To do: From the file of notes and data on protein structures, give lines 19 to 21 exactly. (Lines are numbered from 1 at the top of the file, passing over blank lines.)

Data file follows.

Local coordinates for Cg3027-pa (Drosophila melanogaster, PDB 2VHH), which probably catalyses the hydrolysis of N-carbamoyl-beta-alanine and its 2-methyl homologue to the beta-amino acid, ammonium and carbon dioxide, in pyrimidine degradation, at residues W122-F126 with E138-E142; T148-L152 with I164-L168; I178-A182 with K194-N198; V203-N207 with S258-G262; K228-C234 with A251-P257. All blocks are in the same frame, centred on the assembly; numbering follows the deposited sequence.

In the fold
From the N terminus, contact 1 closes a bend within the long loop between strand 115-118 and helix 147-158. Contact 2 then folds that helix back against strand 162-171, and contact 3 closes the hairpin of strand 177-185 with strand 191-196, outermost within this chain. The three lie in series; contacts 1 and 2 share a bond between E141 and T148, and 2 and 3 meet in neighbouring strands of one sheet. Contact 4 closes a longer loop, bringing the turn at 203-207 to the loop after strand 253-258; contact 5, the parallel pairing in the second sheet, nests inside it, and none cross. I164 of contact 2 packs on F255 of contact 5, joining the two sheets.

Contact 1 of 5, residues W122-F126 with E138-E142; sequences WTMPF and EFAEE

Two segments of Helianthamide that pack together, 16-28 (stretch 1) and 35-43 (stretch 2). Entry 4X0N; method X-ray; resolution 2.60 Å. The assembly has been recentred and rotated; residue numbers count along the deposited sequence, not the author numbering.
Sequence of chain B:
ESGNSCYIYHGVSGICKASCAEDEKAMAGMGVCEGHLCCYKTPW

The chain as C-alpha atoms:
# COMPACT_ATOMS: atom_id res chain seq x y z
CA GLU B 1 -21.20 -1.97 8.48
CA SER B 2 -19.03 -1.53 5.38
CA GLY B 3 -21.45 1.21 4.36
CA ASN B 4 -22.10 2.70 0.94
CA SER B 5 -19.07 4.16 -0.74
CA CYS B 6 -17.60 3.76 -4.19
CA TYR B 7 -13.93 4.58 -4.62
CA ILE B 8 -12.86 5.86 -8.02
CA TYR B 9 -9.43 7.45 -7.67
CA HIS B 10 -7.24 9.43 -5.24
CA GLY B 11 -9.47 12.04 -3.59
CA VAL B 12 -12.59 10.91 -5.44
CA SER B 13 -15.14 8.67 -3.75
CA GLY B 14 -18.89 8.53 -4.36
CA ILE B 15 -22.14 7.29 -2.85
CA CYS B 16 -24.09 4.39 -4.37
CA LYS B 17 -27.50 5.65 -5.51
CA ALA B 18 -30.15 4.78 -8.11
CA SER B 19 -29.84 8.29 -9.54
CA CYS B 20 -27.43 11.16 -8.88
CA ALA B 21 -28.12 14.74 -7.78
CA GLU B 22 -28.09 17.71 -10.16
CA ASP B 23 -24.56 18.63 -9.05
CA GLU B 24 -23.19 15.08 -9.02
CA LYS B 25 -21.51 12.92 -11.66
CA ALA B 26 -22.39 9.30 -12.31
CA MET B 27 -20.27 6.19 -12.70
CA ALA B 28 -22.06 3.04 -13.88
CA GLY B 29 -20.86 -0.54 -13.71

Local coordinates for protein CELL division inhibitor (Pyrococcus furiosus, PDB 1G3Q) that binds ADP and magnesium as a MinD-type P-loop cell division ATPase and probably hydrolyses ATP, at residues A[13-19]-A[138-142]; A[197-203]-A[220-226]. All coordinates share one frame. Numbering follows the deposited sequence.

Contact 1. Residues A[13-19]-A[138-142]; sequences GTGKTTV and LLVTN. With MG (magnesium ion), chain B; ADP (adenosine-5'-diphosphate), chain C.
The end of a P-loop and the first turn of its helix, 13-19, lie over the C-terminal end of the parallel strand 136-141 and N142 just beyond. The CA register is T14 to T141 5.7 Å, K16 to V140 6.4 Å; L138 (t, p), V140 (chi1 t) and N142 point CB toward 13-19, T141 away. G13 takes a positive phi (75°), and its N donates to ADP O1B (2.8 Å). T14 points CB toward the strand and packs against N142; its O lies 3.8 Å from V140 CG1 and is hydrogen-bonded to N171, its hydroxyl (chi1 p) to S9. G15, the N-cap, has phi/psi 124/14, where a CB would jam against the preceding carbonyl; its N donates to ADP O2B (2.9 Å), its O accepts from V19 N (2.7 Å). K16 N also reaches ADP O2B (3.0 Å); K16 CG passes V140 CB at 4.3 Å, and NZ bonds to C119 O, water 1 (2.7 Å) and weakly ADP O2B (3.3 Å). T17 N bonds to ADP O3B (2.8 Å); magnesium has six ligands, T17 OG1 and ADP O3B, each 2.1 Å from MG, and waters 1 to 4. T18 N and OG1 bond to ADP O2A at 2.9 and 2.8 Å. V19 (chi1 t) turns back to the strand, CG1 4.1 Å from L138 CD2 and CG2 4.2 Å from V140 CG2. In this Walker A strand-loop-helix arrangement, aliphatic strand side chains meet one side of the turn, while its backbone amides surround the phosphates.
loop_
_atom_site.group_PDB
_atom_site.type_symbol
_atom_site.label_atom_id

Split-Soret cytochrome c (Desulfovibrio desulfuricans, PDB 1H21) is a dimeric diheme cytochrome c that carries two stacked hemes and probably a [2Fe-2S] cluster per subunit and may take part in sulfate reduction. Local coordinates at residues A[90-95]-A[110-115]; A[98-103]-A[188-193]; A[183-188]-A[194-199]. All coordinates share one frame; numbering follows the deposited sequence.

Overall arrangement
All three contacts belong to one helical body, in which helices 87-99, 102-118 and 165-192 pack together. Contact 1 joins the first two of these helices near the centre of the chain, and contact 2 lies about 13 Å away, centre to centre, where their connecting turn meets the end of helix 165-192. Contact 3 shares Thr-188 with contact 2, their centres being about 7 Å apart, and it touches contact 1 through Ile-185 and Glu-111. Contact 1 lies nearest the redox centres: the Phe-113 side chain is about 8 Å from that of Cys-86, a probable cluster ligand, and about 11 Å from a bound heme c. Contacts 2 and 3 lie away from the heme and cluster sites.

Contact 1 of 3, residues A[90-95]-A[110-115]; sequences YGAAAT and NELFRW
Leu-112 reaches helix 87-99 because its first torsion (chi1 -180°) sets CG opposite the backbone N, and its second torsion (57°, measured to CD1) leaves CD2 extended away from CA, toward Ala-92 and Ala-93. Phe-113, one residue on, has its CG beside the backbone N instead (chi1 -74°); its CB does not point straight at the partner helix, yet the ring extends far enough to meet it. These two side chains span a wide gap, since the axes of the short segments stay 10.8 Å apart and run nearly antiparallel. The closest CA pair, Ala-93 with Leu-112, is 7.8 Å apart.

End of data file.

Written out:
CA HIS B 10 -7.24 9.43 -5.24
CA GLY B 11 -9.47 12.04 -3.59
CA VAL B 12 -12.59 10.91 -5.44